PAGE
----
“Retail trade [property] The sector has surprised many people this year with the recovery that is taking place on that side, and also the logistics shining, and that has helped the industrial property market to achieve a fairly good recovery ”.

“At worst, the office industry is in a very bad stage right now.”

How sustainable is this recovery because it is still in uncertain times?

“I think it started with the listed sector. Listed property prices [are] they were up about 20% this year, but if you look at the big picture, they were about 30% below February 2020 levels … So there is still a lot of growth that can happen there, but as you correctly pointed out, there is still a lot of uncertainty. ”

“It will be a bumpy road with ups and downs, and there is still uncertainty about Covid.”

“Will we have a fourth wave, will there be a fifth wave? I think the big risk is if there are more virus mutations like we have seen with the Delta variant. The economy has not yet returned to the levels of 2019, although it has recovered quite well this year and has surprised many analysts. ”

“But if you look at the long-term outlook for listed real estate, I’d say it’s still good, there’s still a lot of value in the listed market because many of the companies are trading well below their net asset values, like 20 to 30% “.

“However, if we look at some companies like Equites, for example, which is a Reit focused on logistics [real estate investment trust], its share price was the best in two years this week, and it is trading well above its net asset value. This is a company that is already doing very well ”.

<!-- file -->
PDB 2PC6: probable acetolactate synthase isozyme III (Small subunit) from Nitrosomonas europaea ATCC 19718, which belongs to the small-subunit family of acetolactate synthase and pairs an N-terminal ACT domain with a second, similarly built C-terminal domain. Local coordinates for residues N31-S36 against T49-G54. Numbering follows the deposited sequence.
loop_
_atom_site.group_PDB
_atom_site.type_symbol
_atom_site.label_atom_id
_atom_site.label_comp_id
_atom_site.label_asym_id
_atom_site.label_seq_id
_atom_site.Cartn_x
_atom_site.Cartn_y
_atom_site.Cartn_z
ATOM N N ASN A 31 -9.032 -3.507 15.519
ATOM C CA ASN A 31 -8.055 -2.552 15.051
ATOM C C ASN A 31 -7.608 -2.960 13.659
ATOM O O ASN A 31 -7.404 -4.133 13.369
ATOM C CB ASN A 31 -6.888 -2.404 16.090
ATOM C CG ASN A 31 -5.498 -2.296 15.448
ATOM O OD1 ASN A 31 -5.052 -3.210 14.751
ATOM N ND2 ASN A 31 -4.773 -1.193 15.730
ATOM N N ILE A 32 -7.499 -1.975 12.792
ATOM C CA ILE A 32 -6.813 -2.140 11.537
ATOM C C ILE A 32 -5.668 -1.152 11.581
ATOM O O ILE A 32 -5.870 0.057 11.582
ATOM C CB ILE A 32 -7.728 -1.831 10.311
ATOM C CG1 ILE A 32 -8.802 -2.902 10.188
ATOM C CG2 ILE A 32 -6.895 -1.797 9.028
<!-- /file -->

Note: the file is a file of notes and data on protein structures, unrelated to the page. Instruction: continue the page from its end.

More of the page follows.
Read: Equites remains bullish, with R4.2bn in offers on the cards

“Some are still lagging behind, but I think we need to be careful [about] what exposure these companies have. If they have a lot of office exposure it could be riskier … With retail there could also be a very bumpy recovery phase, especially if we have more lockdown restrictions and things like that. ”

“So yeah, it will be a bumpy recovery … The downward cycle could last a few more years if you look at the office market.”

The Rode Report talks about the work-from-home trend possibly being a bit of a stretch. Will the office real estate market continue to be important?

“There will always be office space; I think just a little less than there used to be. ”

“Human beings need face-to-face interaction to build company culture and morale. But I think the days of working five days a week at the office are gone, and you’ll probably end up with a flexible approach, like working three days a week at the office, which could become the norm. ”